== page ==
09 - How to maybe not be so bad at OSINT?

09 - How to maybe not be so bad at OSINT?


Disclaimer: For this post, I've taken a lot of IP / DNS info from google and simply modified it to be similar to a scenario I encountered a little while back at work.  It's not intended to be perfect, nor accurate as far as the DNS information goes, this post is just about the process.

BlAcK bOx TeStInG?

A while ago we had a client who had requested a 'full black-box test', as they'd put it.  As a tester, visions of grandeur and epic hacks flooded my mind straight away, imagining myself owning the perimeter in some non-specific way, dodging IPS laser beams, battling AI defenses-- but definitely getting root.

Thinking about it though, I realized that my OSINT skills aren't actually all that sharp...  What would happen if, say, the client didn't have any IPs registered to them?  Could we locate IPs to test?  There are lots of ways, but when it came down to it, how would I?

After many logistics, and what I'd assume was an actual nightmare for the people scheduling and billing, it was time to begin testing.  We had a phone number, two email addresses and the client's name.  Really, that's not a lot to go on.

The Harvester found us very little, and subdomain bruteforcing didn't find much either.  None of the MX or NS records were client owned, website was 3rd party hosted, social engineering was explicitly left out of scope, etc.

As my experience with OSINT is limited, I'd never really done anything in-depth, so this would be a good exercise.

What do?

Over the course of the past few years I've added several tools and resources to my 'OSINT' arsenal, but I quickly found I could exhaust those resources and still need more information. 

The client had requested that we reach out to confirm the devices we'd be testing once we 'discovered' them.  As much as this was useful for the client in making sure we were testing the devices they wanted us to, I'm sure the stipulation was also pushed for by legal, to make sure we didn't test something we shouldn't.  So, my general (passive) 'footprinting' process is usually something like:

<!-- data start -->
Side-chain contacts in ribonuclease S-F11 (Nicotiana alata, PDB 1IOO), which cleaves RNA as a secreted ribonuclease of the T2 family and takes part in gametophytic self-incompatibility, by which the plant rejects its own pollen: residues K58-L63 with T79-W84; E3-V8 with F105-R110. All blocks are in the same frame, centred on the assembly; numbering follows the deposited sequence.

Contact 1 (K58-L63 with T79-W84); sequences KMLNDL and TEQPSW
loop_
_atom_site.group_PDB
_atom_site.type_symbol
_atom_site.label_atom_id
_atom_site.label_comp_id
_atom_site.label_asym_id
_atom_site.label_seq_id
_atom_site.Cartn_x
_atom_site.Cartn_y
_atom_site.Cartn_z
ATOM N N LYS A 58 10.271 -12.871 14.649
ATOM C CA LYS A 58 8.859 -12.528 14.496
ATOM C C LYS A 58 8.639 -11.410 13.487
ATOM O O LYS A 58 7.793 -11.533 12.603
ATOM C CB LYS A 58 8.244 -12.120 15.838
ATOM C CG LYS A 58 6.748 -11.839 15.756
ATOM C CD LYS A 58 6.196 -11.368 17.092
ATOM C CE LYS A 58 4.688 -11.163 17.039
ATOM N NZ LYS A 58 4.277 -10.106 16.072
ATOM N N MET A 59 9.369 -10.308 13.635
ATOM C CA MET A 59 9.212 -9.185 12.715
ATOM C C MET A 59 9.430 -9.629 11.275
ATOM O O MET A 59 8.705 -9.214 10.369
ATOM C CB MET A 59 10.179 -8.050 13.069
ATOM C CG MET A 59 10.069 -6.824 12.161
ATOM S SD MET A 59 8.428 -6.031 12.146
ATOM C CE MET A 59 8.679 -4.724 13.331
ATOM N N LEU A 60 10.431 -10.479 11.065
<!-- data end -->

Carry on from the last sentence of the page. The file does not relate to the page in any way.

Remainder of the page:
1. whois client-domain.com
2. ARIN whois lookup (looking for additional subnets / domains)
3. DNS lookups (MX, NS, SPF, etc)
4. Pastebin searches
5. Shodan / Censys
6. The Harvester (usually superfluous information)
7. GXFR (Doesn't really work that well, I run it anyway)
8. Subdomain bruteforcing (sublist3r, fierce, etc)
9. SSL Cert checking (for additional domains)
10. ???
11. Profit...? 

Well, maybe profit.  I usually follow the above, but not to a T.  In most cases I'm given a scope, it may not be correct, but it's a scope nonetheless.  I've made sure to perform a process which (hopefully) locates additional ranges, whilst (hopefully) identifying errors in the scope the client sent.  It's fairly regular I find a fat-fingered IP, or an incomplete subnet.  Diligence in that respect is key-- clients may not know to scan the whole subnet, as they assume only certain devices are 'active'.  Really, it primarily depends on the maturity of the organization; every case is different.

While the above 'process' tends to work well enough for a typical pentest which we're given a scope for, can it be applied to a 'black box' test?  Yes and no-- if you don't have IPs, it throws a wrench in the gears.  All of the steps are applicable, but the information you glean from each step is probably pretty limited.  In this particular case, the first few ranges were easy enough to identify-- the client had subnets explicitly registered to them.  Great!  Three /27's.  Nothing huge.

Was that enough though?  I started looking a bit further into ARIN's database and identified 3 more subnets, all /28's, plus a large IPv6 range.  The registration information hadn't been updated in quite a while, but it was registered to the client and they didn't say 'Reallocated', so they might still be in use.  Either way, it's part of the client's internet presence.  So, I reach out to the client, thinking I've got more information than they thought we'd get, faster and more easily than I thought it'd be to get.